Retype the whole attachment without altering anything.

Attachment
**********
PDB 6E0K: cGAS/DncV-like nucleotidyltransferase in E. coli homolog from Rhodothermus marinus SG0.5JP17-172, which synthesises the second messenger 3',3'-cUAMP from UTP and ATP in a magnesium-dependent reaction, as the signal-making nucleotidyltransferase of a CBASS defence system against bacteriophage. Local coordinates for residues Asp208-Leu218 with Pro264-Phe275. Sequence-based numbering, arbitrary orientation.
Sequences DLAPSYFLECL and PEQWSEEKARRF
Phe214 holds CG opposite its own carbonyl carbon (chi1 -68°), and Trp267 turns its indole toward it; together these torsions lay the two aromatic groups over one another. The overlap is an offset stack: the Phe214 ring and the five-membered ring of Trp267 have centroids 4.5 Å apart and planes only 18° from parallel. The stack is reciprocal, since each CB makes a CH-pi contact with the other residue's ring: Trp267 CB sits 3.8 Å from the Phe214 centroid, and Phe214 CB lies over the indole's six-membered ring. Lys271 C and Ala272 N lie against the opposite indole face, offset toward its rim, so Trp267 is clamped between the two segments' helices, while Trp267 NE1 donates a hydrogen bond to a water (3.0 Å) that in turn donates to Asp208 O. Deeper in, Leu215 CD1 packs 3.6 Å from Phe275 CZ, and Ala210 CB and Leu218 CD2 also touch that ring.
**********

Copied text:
PDB 6E0K: cGAS/DncV-like nucleotidyltransferase in E. coli homolog from Rhodothermus marinus SG0.5JP17-172, which synthesises the second messenger 3',3'-cUAMP from UTP and ATP in a magnesium-dependent reaction, as the signal-making nucleotidyltransferase of a CBASS defence system against bacteriophage. Local coordinates for residues Asp208-Leu218 with Pro264-Phe275. Sequence-based numbering, arbitrary orientation.
Sequences DLAPSYFLECL and PEQWSEEKARRF
Phe214 holds CG opposite its own carbonyl carbon (chi1 -68°), and Trp267 turns its indole toward it; together these torsions lay the two aromatic groups over one another. The overlap is an offset stack: the Phe214 ring and the five-membered ring of Trp267 have centroids 4.5 Å apart and planes only 18° from parallel. The stack is reciprocal, since each CB makes a CH-pi contact with the other residue's ring: Trp267 CB sits 3.8 Å from the Phe214 centroid, and Phe214 CB lies over the indole's six-membered ring. Lys271 C and Ala272 N lie against the opposite indole face, offset toward its rim, so Trp267 is clamped between the two segments' helices, while Trp267 NE1 donates a hydrogen bond to a water (3.0 Å) that in turn donates to Asp208 O. Deeper in, Leu215 CD1 packs 3.6 Å from Phe275 CZ, and Ala210 CB and Leu218 CD2 also touch that ring.